TRR photos by Scott Rando

This close-flying broad-winged hawk allowed us to get a good look. Broad-winged hawks are smaller than red-tailed hawks; they also feed on small mammals. In flight, the barred tails are very evident as well as the dark fringe on the trailing edges of the wings.

The flight of the broad-winged hawks

If you have been in or near the woods during this past summer, you may have heard a high-pitched single-note whistle. It is piercing and carries a fairly long distance, even through the forest. Occasionally, you may have spotted a stubby-winged hawk, appearing somewhat like a miniature red-tailed hawk, sounding this call. If you were close enough, or had binoculars, you would have noticed a barred tail. This raptor is one of the many bird species that breed in the region, but do not stay here. This is the broad-winged hawk, and now is the time they leave to migrate south.

During the summer, broad-winged hawks spend a lot of time under forest canopies, and therefore are heard more than seen. Around the beginning of September, the first few broad-winged hawks can be seen riding the lift being generated near mountain ridges as they head south. Unlike species of migrating raptors that spread their migration over the course of the fall, broad-winged hawks tend to migrate en masse in large flocks. The largest number of these hawks are counted around September 20 at hawk-counting sites in the region.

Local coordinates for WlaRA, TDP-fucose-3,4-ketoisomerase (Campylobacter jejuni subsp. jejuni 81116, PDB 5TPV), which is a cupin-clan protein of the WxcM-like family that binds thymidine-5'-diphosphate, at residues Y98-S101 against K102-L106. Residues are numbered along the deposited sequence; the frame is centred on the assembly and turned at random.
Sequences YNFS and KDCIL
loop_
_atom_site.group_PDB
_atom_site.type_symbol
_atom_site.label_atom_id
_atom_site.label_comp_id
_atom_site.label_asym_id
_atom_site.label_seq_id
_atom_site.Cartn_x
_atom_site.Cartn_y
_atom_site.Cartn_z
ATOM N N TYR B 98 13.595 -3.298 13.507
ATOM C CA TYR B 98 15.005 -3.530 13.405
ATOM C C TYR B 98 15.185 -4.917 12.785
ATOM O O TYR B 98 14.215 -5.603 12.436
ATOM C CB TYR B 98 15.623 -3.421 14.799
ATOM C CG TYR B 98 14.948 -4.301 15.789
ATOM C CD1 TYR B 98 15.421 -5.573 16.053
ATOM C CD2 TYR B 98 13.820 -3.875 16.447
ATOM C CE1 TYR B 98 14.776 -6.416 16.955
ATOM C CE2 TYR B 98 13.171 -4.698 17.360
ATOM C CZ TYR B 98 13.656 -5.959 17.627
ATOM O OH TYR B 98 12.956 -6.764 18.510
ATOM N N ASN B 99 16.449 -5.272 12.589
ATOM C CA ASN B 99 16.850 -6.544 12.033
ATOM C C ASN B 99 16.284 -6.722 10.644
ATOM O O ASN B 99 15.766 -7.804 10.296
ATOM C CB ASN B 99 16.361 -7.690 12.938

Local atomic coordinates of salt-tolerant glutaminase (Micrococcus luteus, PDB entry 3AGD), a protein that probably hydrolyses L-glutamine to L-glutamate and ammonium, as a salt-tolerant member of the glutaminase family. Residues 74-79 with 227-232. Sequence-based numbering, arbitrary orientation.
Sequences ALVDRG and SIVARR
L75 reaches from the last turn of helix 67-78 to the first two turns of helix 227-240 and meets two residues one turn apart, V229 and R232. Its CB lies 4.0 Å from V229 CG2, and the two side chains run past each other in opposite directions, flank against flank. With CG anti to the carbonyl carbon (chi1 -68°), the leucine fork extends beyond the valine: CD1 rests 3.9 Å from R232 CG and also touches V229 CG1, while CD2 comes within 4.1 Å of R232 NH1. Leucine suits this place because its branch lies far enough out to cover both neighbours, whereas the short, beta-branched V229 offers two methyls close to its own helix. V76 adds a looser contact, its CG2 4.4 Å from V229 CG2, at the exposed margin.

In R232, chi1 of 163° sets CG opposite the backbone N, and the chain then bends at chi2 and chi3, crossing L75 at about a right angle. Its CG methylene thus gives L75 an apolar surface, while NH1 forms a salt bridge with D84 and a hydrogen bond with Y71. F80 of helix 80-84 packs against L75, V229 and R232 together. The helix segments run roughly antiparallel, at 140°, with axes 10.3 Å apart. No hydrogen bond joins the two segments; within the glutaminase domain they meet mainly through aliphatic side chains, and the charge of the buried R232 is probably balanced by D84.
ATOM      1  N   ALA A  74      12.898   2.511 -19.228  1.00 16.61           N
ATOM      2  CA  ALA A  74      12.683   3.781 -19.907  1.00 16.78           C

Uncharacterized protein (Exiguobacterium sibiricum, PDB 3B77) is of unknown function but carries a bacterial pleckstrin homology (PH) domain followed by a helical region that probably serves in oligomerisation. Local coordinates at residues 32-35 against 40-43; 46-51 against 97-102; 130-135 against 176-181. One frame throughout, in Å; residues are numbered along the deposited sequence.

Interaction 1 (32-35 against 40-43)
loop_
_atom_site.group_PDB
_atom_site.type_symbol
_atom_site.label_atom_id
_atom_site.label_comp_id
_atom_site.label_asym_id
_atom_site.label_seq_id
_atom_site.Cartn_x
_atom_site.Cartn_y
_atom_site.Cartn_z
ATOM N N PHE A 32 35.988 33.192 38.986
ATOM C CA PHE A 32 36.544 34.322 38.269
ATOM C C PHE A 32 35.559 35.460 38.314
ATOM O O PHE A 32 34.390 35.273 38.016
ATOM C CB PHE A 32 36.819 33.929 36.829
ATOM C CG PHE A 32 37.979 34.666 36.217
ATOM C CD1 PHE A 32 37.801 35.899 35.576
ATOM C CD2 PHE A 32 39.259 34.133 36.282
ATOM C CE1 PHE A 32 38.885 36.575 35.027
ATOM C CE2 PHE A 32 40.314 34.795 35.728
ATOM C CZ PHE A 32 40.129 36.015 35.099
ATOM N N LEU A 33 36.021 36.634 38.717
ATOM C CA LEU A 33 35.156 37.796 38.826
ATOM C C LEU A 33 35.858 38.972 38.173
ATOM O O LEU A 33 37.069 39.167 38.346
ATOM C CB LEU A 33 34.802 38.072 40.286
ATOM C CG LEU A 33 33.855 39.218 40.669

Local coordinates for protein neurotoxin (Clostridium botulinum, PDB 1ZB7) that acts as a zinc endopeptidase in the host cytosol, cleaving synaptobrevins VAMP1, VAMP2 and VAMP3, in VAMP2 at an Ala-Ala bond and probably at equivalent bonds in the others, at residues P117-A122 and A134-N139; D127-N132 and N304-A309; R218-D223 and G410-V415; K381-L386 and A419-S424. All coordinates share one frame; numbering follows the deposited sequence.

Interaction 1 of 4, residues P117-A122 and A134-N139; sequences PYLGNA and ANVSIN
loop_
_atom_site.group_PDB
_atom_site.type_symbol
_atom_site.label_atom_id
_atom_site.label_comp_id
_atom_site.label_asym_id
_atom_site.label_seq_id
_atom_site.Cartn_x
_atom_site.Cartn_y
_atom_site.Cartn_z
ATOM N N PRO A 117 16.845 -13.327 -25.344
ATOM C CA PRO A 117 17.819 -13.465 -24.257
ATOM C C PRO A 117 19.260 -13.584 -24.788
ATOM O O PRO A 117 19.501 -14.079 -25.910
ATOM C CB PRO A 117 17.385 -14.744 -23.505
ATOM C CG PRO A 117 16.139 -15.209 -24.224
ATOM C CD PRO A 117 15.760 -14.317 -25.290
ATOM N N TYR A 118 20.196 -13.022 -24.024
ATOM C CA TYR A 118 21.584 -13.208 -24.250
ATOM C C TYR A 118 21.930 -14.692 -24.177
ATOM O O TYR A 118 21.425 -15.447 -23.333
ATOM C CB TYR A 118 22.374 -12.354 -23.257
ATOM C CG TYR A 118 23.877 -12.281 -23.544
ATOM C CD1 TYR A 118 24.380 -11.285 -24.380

At the peak of the broad-winged hawk migration, it is not uncommon to count several hundred or even thousands of these migrants in the course of a day. They tend to pick a path in the sky as they stream southward; they will glide in a line and several abreast, making that portion of the sky resemble a busy freeway. When a good thermal is found, they will all circle in the same direction in a huge “kettle.” Trying to count hawks in a large kettle can be a challenge.

Soaring along the ridges catching orographic [relating to mountains] lift and taking advantage of upwelling thermals saves a lot of energy for these migrating broad-wing hawks; they need to fly as efficiently as they can. Several years ago, four broad-winged hawks were captured and equipped with satellite transmitters. These telemetered birds flew an average of 69 miles per day and an average total distance of 4,350 miles to their wintering grounds in northern South America.

Although the broad-winged migration will be past its peak by the time you read this, there will still plenty of broad-wing hawks migrating through the region into October (and by October, other species will be making their migration flight). The best place to see the migration in the area is Sunrise Mountain in Stokes State Forest in Sussex County, NJ. Visit hawk count.org to find this site and others in the area.

 

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